2023 repress. Post-punk, rising like a phoenix during the second half of the 1970s, was a movement that few could have anticipated or foreseen. Sophisticated, and impossible to nail down, bands like Wire, P.I.L., The Pop Group, The Fall, A Certain Ratio, Pere Ubu, Throbbing Gristle, and dozens of others, wedded forward thinking radicalism and the focused energy of punk, with revitalized forms of experimentalism that rethought the terms and ownership of the musical avant-garde. Of post-punk’s first wave, few projects were as exciting and visionary as London based trio This Heat, comprising the unique voices of multi-instrumentalists, Charles Bullen, Charles Hayward, and Gareth Williams. Drawing on a diverse sonorous pallet and experimental approaches that have left a permanent mark on the musical landscape ever since, the group produced a small handful of albums and EPs between 1976 and 1982, before its members followed their own paths; Charles Hayward first within Camberwell Now and then under his own name, Charles Bullen as Lifetones, and Gareth Williams within his duo with Mary Currie, Flaming Tunes, whose lone, self-titled album from 1985, is the latest subject of Superior Viaduct’s loving vinyl initiative to return the rare, ambitious, and often sinfully overlooked artifacts of 20th century music to our hands.
Gareth Williams, like each of the members of This Heat, represented a radical expansion of the notions of what the movements of punk and post-punk were all about, binding its sounds far more closely to the legacies of countercultural and avant-garde musics, rather than envisioning it as a logical, reactionary step within the history of rock and roll. All of his work, regardless of who he was working with, was fueled by a deconstructive spirit that rethought the very notions possibly attached to a given idiom, imbuing it with a deeply personal temperament of emotional and creative authenticity. An avid lover of music and record collector, William’s boundless curiosity let to an extended period of studying Kathakali dance in southern India, following his departure from This Heat, as well as his co-authoring the first Rough Guide to India, and studying Indian religion and music at London University's School of Oriental and African Studies. The fruits of these interests and pursuits, among so many others, lay embedded at the roots of Flaming Tunes, the project started with his childhood friend, Mary Currie, upon his return to London in 1985.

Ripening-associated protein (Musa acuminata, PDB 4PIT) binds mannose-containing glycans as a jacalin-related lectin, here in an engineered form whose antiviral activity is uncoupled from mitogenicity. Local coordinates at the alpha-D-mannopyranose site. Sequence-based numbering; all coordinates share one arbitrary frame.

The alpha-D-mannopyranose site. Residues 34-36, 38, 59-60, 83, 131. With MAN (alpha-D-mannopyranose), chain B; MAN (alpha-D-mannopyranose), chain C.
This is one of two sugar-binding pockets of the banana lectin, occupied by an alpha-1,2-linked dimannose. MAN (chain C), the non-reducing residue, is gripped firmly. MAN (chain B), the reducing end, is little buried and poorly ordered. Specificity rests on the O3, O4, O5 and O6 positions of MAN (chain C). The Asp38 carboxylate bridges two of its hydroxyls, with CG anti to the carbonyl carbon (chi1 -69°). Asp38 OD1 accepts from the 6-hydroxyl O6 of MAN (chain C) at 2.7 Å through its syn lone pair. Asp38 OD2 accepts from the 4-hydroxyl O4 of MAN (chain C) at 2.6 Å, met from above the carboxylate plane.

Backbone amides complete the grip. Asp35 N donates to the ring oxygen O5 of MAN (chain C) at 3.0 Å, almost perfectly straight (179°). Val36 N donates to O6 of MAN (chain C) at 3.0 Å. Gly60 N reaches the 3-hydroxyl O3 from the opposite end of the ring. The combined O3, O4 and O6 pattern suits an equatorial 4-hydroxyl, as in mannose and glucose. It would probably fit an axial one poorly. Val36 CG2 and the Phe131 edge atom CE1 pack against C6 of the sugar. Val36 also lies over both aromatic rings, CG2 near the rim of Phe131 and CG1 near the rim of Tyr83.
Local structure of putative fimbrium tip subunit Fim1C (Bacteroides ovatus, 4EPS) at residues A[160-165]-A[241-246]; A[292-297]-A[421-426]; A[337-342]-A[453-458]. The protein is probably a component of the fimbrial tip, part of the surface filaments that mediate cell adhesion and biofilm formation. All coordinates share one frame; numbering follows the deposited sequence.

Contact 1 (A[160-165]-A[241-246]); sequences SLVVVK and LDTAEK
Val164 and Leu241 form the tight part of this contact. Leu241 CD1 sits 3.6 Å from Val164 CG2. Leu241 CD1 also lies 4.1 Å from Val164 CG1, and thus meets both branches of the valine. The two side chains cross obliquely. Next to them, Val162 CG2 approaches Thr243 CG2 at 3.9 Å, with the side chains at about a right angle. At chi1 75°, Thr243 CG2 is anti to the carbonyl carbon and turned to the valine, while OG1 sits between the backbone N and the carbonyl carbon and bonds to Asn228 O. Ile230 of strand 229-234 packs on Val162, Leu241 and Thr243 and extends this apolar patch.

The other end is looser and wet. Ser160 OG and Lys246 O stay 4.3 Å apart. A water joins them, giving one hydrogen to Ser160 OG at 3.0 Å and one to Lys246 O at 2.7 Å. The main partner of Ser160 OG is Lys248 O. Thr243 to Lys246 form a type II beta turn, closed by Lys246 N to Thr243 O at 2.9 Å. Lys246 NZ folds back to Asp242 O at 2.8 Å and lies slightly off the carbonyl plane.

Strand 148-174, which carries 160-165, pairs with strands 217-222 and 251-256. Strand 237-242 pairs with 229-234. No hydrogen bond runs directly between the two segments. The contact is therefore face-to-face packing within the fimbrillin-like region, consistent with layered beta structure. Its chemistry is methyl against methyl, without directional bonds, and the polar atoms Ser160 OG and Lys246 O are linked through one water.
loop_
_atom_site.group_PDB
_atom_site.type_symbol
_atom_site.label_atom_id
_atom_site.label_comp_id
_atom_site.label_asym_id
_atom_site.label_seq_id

Flaming Tunes’ lone release, originally issued as hand-colored cassette on the tiny imprint, Contagious Tapes - not unlike Charles Hayward’s Camberwell Now and Charles Bullen’s Lifetones - bears the unmistakable imprint of the sonic tapestry that was woven within This Heat, appearing at the elemental level, rather than via any explicit aesthetic connection; stripped and isolated the core of Williams’ pursuits, and then rebuilt into an entirely unique form of experimental pop song.
Recorded in an old Victorian house in South London, the duo, joined by Charles Bullen, Martin Harrison, and Rick Wilson, recorded during the day while Currie's son attended school, before being pushed into final forms during the evenings by Williams’ experimental tape treatments. Among the great artefacts of 80s DIY / 80s home recording, using whatever instruments they had on hand (clarinet, piano, bells, etc.), Flaming Tunes stitched their brand of lo-fi melodies around simple arrangements, oblique rhythms, and a densely layered pallet of natural sounds, culminating as a mesmerizing collage of left-field instrumentalism and sideways pop.
Like almost no other that has been made before or since, not to mention an absolutely stunning and sublime piece of work, Flaming Tunes has sparked a true love affair for almost everyone that has encountered it over the years. We can’t thank Superior Viaduct enough for bringing this one back. Issued in two lovingly produced editions; the limited-edition clear vinyl with colour sleeve, and the black vinyl version, with black and white sleeve. This one can’t be missed and is going to fly.